The phrase “can’t hardly” is a colloquial expression that is sometimes heard in casual conversations. However, the phrase creates a double negative, a construction you usually want to avoid in writing. Negative words are often easy to spot. They can be “no” words, such as “not,” “nobody” and never” or negative adverbs like “hardly,” “barely” and “scarcely.” Keep your negatives limited—only one in a sentence or independent clause.
Once you identify a double negative, it’s usually easy to fix by dropping one of the negatives. Your sentence might read:
I can hardly wait for the game to start.
Or, it might read this way:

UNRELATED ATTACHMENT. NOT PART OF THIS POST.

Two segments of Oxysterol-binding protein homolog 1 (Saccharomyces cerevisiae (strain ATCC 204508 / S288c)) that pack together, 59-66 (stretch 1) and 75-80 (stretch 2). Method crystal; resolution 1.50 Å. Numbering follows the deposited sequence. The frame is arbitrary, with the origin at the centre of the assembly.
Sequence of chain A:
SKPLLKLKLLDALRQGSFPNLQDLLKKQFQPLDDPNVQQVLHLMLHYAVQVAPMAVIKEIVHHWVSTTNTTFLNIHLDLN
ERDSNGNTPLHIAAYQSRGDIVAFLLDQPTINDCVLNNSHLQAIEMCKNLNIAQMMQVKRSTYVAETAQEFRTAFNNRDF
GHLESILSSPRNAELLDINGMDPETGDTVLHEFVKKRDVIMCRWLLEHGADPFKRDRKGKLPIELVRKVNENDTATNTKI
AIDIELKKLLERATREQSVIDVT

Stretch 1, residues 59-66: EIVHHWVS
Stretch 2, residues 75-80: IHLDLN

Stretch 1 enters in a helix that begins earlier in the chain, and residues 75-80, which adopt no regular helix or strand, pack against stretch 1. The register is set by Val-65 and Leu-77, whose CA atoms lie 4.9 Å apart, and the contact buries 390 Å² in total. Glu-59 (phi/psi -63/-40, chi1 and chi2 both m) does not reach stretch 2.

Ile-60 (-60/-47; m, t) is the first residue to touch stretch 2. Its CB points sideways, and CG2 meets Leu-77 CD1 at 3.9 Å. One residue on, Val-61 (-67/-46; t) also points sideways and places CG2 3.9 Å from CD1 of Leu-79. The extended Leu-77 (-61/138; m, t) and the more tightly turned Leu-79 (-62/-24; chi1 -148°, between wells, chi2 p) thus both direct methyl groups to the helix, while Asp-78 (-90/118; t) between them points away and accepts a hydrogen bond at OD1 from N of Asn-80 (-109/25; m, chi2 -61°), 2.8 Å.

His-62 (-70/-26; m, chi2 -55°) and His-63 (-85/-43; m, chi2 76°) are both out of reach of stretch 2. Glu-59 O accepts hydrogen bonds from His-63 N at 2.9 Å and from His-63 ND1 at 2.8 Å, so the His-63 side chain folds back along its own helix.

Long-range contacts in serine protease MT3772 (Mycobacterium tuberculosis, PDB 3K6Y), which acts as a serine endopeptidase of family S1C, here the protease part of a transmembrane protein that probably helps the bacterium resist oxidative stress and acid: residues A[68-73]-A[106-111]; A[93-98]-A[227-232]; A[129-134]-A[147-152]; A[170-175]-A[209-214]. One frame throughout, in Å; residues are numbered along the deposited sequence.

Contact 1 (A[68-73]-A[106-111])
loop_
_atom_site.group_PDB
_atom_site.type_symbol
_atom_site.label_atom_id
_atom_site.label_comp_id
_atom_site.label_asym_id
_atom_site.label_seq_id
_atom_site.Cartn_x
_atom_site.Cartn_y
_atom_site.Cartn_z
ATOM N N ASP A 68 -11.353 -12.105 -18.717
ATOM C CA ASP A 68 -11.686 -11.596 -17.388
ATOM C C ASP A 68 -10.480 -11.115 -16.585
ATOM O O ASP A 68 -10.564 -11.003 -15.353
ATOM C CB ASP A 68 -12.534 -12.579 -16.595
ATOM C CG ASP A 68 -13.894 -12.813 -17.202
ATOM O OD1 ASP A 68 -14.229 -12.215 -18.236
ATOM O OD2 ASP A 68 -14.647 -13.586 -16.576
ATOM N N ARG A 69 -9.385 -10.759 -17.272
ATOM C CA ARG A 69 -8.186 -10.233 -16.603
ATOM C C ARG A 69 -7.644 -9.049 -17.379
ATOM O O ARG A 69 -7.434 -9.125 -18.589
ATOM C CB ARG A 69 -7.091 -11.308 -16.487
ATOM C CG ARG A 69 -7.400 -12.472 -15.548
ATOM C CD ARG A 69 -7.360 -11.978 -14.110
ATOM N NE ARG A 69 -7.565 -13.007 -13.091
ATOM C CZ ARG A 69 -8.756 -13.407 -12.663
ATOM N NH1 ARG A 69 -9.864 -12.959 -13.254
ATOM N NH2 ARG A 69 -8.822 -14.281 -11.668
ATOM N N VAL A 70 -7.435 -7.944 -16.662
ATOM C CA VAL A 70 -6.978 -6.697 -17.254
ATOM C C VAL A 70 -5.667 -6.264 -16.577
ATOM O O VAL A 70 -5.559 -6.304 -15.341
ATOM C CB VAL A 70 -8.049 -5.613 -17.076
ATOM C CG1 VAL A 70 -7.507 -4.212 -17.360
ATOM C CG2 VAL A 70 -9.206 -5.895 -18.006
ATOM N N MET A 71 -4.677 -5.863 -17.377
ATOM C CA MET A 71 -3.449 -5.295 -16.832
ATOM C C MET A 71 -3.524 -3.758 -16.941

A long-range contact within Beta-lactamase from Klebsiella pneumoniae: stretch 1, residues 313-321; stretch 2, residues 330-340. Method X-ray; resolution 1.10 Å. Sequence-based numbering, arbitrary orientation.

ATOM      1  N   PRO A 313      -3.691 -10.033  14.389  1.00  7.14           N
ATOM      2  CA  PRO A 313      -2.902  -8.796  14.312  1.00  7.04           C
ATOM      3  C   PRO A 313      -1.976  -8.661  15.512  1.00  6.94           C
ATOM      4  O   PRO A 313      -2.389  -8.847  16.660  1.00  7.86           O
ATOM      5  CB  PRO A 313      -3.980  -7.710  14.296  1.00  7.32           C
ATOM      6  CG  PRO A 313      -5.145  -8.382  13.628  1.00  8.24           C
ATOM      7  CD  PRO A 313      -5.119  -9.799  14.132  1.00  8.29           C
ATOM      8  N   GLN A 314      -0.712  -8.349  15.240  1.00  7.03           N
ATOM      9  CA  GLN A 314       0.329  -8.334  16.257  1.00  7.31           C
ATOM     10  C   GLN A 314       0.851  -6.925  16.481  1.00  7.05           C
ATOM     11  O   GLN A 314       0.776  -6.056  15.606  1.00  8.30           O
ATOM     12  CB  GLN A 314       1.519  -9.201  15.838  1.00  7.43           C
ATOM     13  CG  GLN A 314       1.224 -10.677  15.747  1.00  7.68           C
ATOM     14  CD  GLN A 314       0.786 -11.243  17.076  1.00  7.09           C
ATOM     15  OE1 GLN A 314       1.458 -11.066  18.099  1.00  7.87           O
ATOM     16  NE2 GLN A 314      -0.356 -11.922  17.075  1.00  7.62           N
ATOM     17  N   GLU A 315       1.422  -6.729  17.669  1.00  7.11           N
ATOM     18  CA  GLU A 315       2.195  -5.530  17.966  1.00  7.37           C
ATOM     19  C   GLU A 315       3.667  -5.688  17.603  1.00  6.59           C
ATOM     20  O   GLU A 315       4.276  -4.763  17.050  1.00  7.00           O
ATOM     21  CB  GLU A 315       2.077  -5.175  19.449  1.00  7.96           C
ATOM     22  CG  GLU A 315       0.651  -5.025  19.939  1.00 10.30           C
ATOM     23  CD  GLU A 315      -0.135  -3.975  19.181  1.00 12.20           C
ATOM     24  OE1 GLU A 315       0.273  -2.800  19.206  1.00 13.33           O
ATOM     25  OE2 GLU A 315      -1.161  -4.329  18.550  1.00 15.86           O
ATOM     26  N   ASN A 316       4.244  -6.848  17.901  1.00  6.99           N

I can’t wait for the game to start.
Many rules have a caveat or two and this one is no exception. If you’re writing in the voice of a character who is prone to such usage in speech, then let the double negatives survive revision. (Show some restraint, though. Remember, less is often more when it comes to such quirks of voice.)
Also, in some instances, two negatives can capture a specific tone. You might use a word with a negative prefix, such as “unintelligent,” “inarticulate” or “nonsense,” with another negative word to state an idea positively but express reservation:
Finn is hardly unintelligent.
Consider the difference in tone when this sentence is stated in the positive:
Finn is intelligent.
Again, consider the voice of the character or narrator before using this approach.